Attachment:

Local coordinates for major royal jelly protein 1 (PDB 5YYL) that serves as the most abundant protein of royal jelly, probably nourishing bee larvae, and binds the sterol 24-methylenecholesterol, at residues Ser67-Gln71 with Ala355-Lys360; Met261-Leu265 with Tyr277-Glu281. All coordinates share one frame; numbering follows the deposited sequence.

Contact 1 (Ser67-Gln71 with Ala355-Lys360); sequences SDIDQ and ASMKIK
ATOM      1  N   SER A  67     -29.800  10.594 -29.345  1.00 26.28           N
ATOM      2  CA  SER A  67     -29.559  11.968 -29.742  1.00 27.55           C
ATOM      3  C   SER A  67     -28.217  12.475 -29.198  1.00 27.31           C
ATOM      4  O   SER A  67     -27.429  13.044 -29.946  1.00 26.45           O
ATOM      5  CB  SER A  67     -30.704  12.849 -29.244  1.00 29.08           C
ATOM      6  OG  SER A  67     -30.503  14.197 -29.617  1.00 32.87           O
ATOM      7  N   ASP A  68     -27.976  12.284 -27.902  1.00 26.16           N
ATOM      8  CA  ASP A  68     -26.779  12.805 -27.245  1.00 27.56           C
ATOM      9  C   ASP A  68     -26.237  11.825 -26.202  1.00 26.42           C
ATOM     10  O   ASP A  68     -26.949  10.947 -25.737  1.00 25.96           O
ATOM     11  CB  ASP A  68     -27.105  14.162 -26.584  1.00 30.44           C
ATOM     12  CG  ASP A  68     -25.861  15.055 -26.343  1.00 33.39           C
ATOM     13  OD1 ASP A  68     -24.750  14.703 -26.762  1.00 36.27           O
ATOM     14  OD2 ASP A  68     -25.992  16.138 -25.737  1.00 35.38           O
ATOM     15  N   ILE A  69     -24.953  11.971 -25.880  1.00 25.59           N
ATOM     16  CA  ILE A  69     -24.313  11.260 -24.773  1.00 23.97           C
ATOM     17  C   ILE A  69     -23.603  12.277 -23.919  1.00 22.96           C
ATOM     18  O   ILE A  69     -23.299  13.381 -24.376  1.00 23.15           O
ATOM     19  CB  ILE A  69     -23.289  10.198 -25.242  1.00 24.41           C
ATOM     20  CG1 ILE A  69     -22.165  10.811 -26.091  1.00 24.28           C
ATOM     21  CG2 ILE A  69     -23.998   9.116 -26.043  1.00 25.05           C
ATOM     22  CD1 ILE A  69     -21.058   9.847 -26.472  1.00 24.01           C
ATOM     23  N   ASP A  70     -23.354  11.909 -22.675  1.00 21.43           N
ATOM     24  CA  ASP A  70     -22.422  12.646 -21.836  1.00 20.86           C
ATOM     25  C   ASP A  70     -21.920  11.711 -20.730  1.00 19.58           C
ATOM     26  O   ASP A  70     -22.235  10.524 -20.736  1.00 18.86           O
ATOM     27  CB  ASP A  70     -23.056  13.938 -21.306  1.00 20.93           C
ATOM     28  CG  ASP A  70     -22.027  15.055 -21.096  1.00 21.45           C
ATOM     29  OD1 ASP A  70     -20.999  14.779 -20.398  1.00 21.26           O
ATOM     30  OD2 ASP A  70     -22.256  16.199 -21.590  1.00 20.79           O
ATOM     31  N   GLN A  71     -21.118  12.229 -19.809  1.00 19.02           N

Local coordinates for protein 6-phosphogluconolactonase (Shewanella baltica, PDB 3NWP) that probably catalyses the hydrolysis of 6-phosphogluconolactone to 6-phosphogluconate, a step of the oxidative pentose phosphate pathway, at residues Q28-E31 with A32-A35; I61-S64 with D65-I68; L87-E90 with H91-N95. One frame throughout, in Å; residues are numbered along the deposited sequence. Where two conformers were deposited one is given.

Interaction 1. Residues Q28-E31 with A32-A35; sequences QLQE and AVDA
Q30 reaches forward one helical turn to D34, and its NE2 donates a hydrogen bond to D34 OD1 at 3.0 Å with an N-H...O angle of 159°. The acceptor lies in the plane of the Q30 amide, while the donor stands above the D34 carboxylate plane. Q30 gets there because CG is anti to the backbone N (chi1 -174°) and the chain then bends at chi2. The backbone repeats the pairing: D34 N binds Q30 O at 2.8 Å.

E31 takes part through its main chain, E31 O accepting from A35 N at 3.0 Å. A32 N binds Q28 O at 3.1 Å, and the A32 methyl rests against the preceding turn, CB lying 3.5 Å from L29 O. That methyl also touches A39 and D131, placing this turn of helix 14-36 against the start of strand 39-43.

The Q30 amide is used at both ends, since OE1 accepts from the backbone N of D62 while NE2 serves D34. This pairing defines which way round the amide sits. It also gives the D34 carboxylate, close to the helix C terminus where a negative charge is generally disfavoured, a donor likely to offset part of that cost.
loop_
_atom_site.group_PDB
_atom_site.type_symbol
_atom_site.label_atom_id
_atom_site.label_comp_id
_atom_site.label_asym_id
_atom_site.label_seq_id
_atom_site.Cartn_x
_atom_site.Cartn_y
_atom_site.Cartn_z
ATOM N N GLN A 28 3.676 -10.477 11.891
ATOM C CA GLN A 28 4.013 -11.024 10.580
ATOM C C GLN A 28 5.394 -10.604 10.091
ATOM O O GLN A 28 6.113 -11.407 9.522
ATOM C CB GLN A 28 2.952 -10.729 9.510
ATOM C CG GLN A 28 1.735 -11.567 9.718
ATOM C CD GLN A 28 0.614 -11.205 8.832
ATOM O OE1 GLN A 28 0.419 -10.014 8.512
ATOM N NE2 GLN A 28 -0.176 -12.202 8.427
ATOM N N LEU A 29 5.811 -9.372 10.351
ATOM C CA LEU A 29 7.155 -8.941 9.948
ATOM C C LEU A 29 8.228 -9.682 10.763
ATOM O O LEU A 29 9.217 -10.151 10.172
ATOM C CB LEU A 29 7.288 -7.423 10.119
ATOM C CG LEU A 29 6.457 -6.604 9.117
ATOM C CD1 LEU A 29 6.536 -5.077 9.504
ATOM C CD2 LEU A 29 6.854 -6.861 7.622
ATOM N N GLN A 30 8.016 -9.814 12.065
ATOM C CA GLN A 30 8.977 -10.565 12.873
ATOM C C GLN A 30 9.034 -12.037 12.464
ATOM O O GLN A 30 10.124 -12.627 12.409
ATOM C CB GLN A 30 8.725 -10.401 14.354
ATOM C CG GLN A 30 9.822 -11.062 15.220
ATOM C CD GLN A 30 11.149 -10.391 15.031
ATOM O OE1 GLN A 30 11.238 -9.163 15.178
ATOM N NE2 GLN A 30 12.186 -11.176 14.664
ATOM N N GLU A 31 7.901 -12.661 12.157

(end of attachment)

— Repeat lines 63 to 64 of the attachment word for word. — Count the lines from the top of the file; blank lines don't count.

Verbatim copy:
ATOM C CG LEU A 29 6.457 -6.604 9.117
ATOM C CD1 LEU A 29 6.536 -5.077 9.504